Furthermore, Marcion was also more consistent in his approach to the NT, and only canonized those parts of the NT which conformed to his preconceptions of what a “Christocentric” approach to theology should look like. Although the Errantists do not directly criticize the NT, their sidelining of key NT passages that relate to the OT do appear to be a softer form of the same tendency. This highlights a critique by Cornell in his review of Cross Vision. He notes that any theological critique of the OT will inevitably lead to a similar critique of the NT as well:
Boyd’s proposal also casts a shadow over God’s faithfulness to New Testament promises. The fires of theological criticism, once kindled, will hardly stay contained to one testament. Boyd realizes this. He writes: “Since we are dependent on the NT for our knowledge of God’s definitive revelation in the crucified Christ . . . one [might] question how we can be assured that God did not have to accommodate aspects of the NT authors’ fallen and culturally conditioned worldview.” In fact Boy admits in principle that God could have made such accommodations: perhaps the New Testament, too, falls into theological error, which God endures with Christlike silence. But Boyd does not in actuality think that this occurred, and he apologizes vigorously for New Testament texts that appear to promote chauvinism or violence.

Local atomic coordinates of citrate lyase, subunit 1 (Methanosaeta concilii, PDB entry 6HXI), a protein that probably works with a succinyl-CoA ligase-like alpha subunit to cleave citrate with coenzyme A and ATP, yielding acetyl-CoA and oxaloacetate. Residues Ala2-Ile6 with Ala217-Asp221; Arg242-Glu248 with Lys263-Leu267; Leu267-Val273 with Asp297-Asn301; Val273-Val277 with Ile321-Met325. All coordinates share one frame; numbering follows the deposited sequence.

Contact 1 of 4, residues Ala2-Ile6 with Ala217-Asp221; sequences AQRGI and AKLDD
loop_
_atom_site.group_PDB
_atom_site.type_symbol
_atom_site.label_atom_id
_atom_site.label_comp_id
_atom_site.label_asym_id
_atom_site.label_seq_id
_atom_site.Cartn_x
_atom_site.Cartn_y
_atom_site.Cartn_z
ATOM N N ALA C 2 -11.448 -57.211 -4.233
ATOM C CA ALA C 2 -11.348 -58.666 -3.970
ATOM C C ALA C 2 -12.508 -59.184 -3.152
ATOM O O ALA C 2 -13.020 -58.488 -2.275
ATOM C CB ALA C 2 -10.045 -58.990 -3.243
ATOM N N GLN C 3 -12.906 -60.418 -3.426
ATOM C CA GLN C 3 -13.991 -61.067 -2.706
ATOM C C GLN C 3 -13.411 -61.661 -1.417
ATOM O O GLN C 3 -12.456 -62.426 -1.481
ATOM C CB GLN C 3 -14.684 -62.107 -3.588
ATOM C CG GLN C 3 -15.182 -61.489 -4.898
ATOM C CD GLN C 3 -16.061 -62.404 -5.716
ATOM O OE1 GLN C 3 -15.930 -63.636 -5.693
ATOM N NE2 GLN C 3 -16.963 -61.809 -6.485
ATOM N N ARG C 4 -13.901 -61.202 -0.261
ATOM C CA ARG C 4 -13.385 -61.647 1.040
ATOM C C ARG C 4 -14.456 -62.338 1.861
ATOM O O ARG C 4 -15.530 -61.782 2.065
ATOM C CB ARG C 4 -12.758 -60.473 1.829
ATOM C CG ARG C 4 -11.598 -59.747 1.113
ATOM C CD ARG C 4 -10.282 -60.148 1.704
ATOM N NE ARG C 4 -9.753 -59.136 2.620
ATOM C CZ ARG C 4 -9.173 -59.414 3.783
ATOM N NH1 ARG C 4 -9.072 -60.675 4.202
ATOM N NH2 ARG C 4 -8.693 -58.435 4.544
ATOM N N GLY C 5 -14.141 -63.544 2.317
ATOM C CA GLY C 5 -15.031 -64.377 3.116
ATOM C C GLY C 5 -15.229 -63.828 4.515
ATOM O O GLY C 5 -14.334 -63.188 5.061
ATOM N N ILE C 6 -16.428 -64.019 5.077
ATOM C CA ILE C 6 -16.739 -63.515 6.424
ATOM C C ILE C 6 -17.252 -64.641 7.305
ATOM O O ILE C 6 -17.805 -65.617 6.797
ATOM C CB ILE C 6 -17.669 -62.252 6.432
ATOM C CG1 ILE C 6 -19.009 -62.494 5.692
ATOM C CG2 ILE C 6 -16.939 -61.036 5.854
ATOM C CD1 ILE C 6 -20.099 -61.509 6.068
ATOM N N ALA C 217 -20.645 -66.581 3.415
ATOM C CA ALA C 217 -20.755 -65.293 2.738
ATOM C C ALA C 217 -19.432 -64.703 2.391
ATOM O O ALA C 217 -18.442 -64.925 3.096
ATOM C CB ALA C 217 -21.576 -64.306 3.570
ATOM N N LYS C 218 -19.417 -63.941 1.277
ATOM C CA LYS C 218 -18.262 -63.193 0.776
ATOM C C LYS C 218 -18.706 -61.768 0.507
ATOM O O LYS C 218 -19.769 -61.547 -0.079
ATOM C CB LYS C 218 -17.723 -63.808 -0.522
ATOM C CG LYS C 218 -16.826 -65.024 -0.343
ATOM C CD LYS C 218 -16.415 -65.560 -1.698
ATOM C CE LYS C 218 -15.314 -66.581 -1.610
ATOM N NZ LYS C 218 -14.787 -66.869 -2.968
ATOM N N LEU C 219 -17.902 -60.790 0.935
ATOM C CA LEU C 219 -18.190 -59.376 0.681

These defenses have a rearguard, ad hoc quality. I say, what’s good for the goose is good for the gander: theological criticism cannot be set loose on one testament and muzzled for the other. Rather we must acknowledge that in whatever ways the Old Testament is caught up in human fallenness and cultural specificity, the New Testament is also. At the same time, I would urge that both testaments are trustworthy in that which counts the most: each in its own distinctive voice testifies to the same living God. True, the New Testament preaches Christ by name while the Old does not. But the Old knows God no less – and is no less capable of nurturing trust and spiritual vitality.